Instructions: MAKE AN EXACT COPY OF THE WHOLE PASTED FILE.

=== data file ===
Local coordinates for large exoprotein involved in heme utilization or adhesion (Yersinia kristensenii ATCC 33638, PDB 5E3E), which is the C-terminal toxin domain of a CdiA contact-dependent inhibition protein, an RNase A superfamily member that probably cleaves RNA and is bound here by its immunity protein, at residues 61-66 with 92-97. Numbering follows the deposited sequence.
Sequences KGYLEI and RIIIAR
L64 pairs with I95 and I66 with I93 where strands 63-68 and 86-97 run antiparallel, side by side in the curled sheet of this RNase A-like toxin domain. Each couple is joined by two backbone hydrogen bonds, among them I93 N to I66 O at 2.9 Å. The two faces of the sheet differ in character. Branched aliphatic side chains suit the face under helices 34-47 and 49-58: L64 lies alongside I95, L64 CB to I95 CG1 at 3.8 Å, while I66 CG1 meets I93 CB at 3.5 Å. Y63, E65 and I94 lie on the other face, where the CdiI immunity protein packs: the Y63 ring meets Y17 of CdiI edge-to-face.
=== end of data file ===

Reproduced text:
Local coordinates for large exoprotein involved in heme utilization or adhesion (Yersinia kristensenii ATCC 33638, PDB 5E3E), which is the C-terminal toxin domain of a CdiA contact-dependent inhibition protein, an RNase A superfamily member that probably cleaves RNA and is bound here by its immunity protein, at residues 61-66 with 92-97. Numbering follows the deposited sequence.
Sequences KGYLEI and RIIIAR
L64 pairs with I95 and I66 with I93 where strands 63-68 and 86-97 run antiparallel, side by side in the curled sheet of this RNase A-like toxin domain. Each couple is joined by two backbone hydrogen bonds, among them I93 N to I66 O at 2.9 Å. The two faces of the sheet differ in character. Branched aliphatic side chains suit the face under helices 34-47 and 49-58: L64 lies alongside I95, L64 CB to I95 CG1 at 3.8 Å, while I66 CG1 meets I93 CB at 3.5 Å. Y63, E65 and I94 lie on the other face, where the CdiI immunity protein packs: the Y63 ring meets Y17 of CdiI edge-to-face.